boost catalyst selectivity to over 80%. Over the next 15 years, the selectivity of EO catalysts seemingly
plateaued, with only minor improvements to selectivity performance being realised. There were those
in the industry who believed that EO catalyst advances had reached the theoretical limits of what was
achievable. Since then, however, there has been an incredible journey of continuous improvement for
EO catalyst performance, including substantial increases in catalyst selectivity, stability and productivity.


In 1986, Shell made a discovery in EO catalyst technology that significantly changed the industry. As
a result, it was able to offer new catalysts to the market: HS catalysts. This discovery increased initial
selectivity values by more than six percentage points to give start-of-cycle selectivity values of 86% or
greater. The impact of this selectivity increase was huge, as it could save customers millions of dollars in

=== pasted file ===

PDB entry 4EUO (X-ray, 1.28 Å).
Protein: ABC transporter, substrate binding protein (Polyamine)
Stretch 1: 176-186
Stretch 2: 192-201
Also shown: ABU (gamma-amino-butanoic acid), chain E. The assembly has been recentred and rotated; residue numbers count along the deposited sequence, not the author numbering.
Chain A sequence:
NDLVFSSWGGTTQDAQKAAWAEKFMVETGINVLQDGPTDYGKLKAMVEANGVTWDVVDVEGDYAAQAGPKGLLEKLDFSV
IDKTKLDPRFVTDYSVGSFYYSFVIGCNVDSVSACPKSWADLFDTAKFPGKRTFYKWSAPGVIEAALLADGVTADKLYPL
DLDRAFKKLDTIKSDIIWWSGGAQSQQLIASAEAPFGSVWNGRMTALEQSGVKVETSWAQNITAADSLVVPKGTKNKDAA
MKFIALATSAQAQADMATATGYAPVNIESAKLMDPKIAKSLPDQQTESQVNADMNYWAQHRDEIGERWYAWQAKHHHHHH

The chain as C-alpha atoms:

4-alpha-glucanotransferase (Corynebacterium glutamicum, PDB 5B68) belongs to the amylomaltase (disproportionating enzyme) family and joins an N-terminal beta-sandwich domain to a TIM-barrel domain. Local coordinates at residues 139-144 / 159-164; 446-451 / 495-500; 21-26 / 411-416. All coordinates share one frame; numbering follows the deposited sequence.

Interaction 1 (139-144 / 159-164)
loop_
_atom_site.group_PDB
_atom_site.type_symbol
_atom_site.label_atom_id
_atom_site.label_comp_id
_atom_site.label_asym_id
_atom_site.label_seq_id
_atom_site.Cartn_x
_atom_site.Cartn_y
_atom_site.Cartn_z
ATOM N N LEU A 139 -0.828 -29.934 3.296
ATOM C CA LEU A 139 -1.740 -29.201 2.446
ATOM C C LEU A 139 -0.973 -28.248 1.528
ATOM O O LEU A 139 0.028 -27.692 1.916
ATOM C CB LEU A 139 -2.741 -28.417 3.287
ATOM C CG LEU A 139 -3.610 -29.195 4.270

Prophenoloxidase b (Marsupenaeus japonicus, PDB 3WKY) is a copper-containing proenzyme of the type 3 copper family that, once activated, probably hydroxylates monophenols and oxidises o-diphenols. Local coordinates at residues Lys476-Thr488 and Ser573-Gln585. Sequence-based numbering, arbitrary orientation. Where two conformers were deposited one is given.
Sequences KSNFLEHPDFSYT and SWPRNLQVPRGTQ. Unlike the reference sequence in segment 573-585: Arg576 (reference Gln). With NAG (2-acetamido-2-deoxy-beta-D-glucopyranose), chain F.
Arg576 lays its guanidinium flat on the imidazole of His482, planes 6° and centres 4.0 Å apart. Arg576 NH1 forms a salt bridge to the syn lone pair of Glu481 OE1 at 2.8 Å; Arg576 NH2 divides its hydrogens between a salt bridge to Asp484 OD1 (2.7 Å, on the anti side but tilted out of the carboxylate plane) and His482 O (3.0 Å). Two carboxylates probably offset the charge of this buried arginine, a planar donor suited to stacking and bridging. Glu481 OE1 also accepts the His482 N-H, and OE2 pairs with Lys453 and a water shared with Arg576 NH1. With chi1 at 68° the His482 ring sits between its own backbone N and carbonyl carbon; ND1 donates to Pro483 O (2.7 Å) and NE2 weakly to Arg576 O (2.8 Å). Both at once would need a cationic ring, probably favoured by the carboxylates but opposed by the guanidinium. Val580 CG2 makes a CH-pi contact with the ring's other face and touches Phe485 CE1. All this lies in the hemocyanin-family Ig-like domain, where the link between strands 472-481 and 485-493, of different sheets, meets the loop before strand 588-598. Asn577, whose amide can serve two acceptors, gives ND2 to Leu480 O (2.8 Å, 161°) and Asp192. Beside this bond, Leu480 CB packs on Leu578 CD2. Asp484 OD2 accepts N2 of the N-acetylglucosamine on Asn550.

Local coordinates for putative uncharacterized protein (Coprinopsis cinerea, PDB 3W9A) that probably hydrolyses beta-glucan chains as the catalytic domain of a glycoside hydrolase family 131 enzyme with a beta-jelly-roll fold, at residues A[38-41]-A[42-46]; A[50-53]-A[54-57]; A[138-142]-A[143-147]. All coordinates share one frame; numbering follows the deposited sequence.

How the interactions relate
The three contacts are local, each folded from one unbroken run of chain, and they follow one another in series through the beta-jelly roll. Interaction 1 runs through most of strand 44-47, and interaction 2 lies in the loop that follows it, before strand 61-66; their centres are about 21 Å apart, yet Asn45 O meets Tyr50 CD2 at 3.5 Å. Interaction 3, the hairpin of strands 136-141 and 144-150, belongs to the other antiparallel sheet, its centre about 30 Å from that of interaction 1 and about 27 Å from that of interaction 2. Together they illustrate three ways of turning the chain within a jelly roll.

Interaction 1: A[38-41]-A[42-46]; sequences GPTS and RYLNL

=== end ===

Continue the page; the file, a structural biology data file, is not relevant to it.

ethylene feedstock costs.

Although HS catalysts provided great value with this selectivity boost, their activity and stability were
lower compared with traditional catalysts, so they had to be changed out more frequently. Traditional
EO catalysts were changed out after three to four years of service. HS catalysts had a life approximately
half this.

Over time, both process and catalyst improvements extended the life and selectivity of HS catalysts. On
the process side, new plants were designed with less-severe operating conditions in order to cope with
HS catalysts lower inherent activity. Most notably, the new designs were based on lower volumetric